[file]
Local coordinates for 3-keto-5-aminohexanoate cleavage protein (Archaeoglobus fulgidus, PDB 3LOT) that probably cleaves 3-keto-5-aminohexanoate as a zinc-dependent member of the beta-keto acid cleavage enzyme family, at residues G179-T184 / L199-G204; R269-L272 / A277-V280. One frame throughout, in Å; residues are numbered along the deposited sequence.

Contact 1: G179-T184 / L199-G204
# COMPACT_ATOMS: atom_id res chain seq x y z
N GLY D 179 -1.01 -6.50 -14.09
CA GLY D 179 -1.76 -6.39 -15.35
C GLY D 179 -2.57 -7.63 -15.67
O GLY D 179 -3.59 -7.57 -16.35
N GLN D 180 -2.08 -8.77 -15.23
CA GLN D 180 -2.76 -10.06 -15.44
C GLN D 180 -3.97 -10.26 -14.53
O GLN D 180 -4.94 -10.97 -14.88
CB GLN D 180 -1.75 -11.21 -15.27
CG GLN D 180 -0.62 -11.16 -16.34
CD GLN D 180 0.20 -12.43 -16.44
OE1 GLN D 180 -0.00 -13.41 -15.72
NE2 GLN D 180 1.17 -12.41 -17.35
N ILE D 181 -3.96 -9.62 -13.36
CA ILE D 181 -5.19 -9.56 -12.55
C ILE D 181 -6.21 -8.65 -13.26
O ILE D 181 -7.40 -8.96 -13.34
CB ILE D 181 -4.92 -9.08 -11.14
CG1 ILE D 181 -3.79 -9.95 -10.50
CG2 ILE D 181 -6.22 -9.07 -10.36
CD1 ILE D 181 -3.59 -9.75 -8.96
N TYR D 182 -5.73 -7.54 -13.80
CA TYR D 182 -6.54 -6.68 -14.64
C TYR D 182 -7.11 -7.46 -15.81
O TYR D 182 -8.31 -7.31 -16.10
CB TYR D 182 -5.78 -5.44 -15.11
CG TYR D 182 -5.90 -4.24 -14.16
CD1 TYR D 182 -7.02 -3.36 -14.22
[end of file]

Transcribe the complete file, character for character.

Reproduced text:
Local coordinates for 3-keto-5-aminohexanoate cleavage protein (Archaeoglobus fulgidus, PDB 3LOT) that probably cleaves 3-keto-5-aminohexanoate as a zinc-dependent member of the beta-keto acid cleavage enzyme family, at residues G179-T184 / L199-G204; R269-L272 / A277-V280. One frame throughout, in Å; residues are numbered along the deposited sequence.

Contact 1: G179-T184 / L199-G204
# COMPACT_ATOMS: atom_id res chain seq x y z
N GLY D 179 -1.01 -6.50 -14.09
CA GLY D 179 -1.76 -6.39 -15.35
C GLY D 179 -2.57 -7.63 -15.67
O GLY D 179 -3.59 -7.57 -16.35
N GLN D 180 -2.08 -8.77 -15.23
CA GLN D 180 -2.76 -10.06 -15.44
C GLN D 180 -3.97 -10.26 -14.53
O GLN D 180 -4.94 -10.97 -14.88
CB GLN D 180 -1.75 -11.21 -15.27
CG GLN D 180 -0.62 -11.16 -16.34
CD GLN D 180 0.20 -12.43 -16.44
OE1 GLN D 180 -0.00 -13.41 -15.72
NE2 GLN D 180 1.17 -12.41 -17.35
N ILE D 181 -3.96 -9.62 -13.36
CA ILE D 181 -5.19 -9.56 -12.55
C ILE D 181 -6.21 -8.65 -13.26
O ILE D 181 -7.40 -8.96 -13.34
CB ILE D 181 -4.92 -9.08 -11.14
CG1 ILE D 181 -3.79 -9.95 -10.50
CG2 ILE D 181 -6.22 -9.07 -10.36
CD1 ILE D 181 -3.59 -9.75 -8.96
N TYR D 182 -5.73 -7.54 -13.80
CA TYR D 182 -6.54 -6.68 -14.64
C TYR D 182 -7.11 -7.46 -15.81
O TYR D 182 -8.31 -7.31 -16.10
CB TYR D 182 -5.78 -5.44 -15.11
CG TYR D 182 -5.90 -4.24 -14.16
CD1 TYR D 182 -7.02 -3.36 -14.22